Praise for the first novel in the Scumble River

mystery series,

Murder of a Small-Town Honey

“Denise Swanson has created a likable new heroine reminiscent of some of our favorite childhood detectives—with a little bit of an edge. Swanson’s writing is clear and precise as she recreates the atmosphere of a small town that everyone who has ever lived in one will recognize. Murder of a Small-Town Honey is a fresh, delightful, and enjoyable first mystery.”

Charlotte Austin Review

“It’s a charming debut novel that rings with humor, buzzes with suspense, and engages with each page turned. . . . An impressive first novel worthy of praise.”

Kankakee Daily Journey (IL)

“This mystery contains everything I like in a cozy. . . . Murder of a Small-Town Honey is a super debut; you can’t get any better than this.”—

“The story clearly belongs to Skye, who makes this novel soar.”—Harriet Klausner, Under the Covers

“The start of a bright, new series.”—Romantic Times

“Swanson’s first effort, and a lovely one it is, too. With a light touch she’s crafted a likable heroine in a wackily realistic small-town community with wonderful series potential. I suspect we’ll be seeing a lot more of Denise Swanson and Scumble River.”

—P.J. Nunn, Mystery Morgue

“Skye is smart, feisty, quick to action, and altogether lovable.”—I Love a Mystery


Published by New American Library, a division of

Penguin Putnam Inc., 375 Hudson Street,

New York, New York 10014, U.S.A.

First Printing, April 2001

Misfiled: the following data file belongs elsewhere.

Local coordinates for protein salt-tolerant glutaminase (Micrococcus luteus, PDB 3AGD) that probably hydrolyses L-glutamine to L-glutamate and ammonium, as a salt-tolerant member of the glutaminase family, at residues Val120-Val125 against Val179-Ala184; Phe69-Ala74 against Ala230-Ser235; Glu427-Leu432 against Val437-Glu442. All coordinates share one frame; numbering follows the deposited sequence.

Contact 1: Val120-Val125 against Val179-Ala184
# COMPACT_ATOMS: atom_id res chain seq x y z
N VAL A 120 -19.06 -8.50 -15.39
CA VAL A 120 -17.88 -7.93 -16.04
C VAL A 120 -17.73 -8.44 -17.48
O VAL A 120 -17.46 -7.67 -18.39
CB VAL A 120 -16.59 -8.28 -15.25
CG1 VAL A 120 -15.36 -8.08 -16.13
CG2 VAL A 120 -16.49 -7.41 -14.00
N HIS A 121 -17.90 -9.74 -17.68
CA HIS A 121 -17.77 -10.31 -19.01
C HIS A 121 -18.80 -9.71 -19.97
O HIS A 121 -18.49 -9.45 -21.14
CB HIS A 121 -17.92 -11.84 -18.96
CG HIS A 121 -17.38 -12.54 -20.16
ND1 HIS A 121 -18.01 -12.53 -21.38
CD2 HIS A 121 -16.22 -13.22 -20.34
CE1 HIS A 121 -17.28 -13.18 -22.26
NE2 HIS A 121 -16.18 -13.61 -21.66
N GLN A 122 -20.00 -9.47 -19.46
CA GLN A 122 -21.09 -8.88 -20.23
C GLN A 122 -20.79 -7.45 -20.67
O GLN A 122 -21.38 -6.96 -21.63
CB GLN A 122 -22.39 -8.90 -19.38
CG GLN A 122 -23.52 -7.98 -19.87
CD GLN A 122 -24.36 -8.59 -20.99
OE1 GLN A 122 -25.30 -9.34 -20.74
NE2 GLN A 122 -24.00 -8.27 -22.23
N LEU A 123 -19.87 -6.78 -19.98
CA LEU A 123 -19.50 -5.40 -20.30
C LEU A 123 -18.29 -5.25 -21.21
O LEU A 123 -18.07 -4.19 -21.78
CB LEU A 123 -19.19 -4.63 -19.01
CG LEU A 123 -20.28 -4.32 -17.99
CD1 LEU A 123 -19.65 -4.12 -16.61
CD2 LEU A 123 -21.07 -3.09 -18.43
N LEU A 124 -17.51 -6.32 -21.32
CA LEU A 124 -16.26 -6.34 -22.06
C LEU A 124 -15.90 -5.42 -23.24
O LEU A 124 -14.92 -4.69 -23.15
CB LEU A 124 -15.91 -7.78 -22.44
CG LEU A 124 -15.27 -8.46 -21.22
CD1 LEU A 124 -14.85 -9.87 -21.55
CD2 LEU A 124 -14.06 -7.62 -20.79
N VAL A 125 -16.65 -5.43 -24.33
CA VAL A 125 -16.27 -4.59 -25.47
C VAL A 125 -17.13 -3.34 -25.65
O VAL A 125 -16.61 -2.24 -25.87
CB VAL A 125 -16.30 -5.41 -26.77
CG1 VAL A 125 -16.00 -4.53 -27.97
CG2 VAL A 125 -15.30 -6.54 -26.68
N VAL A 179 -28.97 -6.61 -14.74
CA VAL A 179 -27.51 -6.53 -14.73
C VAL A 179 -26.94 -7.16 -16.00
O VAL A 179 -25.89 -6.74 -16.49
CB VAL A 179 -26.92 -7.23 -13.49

Copyright © Denise Swanson Stybr, 2001

All rights reserved

To my grandparents,

who all died perfectly natural deaths.

Kathryn Votta 1906-1960

Albert Votta, Sr. 1902-1973

Laura Swanson 1902-1997

William Swanson 1900-1977


To Purrcie the Cat,

who inspired the character of Bingo.

1979 -1999

Scumble River is not a real town. The characters and events portrayed in these pages are entirely fictional and any resemblance to living persons is pure coincidence.


I would like to thank the following people: Joyce Fla herty for her continuing belief in my talent; Ellen Ed wards for extraordinary editorial expertise; my fellow Deadly Divas Susan McBride, Letha Albright, and Sherri Board for their efforts as promo group extraordinaire; Jane Isenberg, Aileen Schumacher, Laura Renken, and Mary Jane Meier, fellow writers who shared the ups and downs; Cindi Baker, Andrea Pantaleone, and Valerie Mc-Caffrey, friends who let me talk endlessly about my ideas and aspirations; the Windy City Chapter of RWA who are always supportive; Marie Swanson and the late Ernie Swanson, who understood my need for time to write; and, finally, my husband, Dave Stybr, who supports me through this new adventure.


Hey, Diddle, Diddle, the Cat and the Riddle

Skye Denison warily studied the hostile faces of Gus Yoder’s parents. As a school psychologist, she often attended uncomfortable meetings, but this one was murder.

Scumble River High School principal Homer Knapik was seated to her right, and every time she glanced his way, her attention was drawn to the hair growing out of his ears. The long, wiry strands quivered like the curb feelers on a car’s wheels. Skye had heard the students call him Mr. Knitpick behind his back, and she was beginning to understand why. The man could not make a decision to save his life . . . or hers.

Across the table Leroy Yoder raged, threatening the school with everything from a lawsuit to an atomic bomb. He and his wife, Charlene, had come in demanding that their son be allowed to graduate with his class, and nothing either the principal or Skye said seemed to penetrate their anger.

Homer and the parents had been posturing and snarling for more than an hour, with no sign that they would stop anytime soon.

Skye watched in hypnotized fascination as a drop of sweat danced on the tip of Leroy’s off-center nose. In Illinois, even the first day of June could have temperatures reaching into the nineties. The underarms of her own blouse were soaked and she squirmed uncomfortably in the plastic chair’s too-small seat. She thought longingly of

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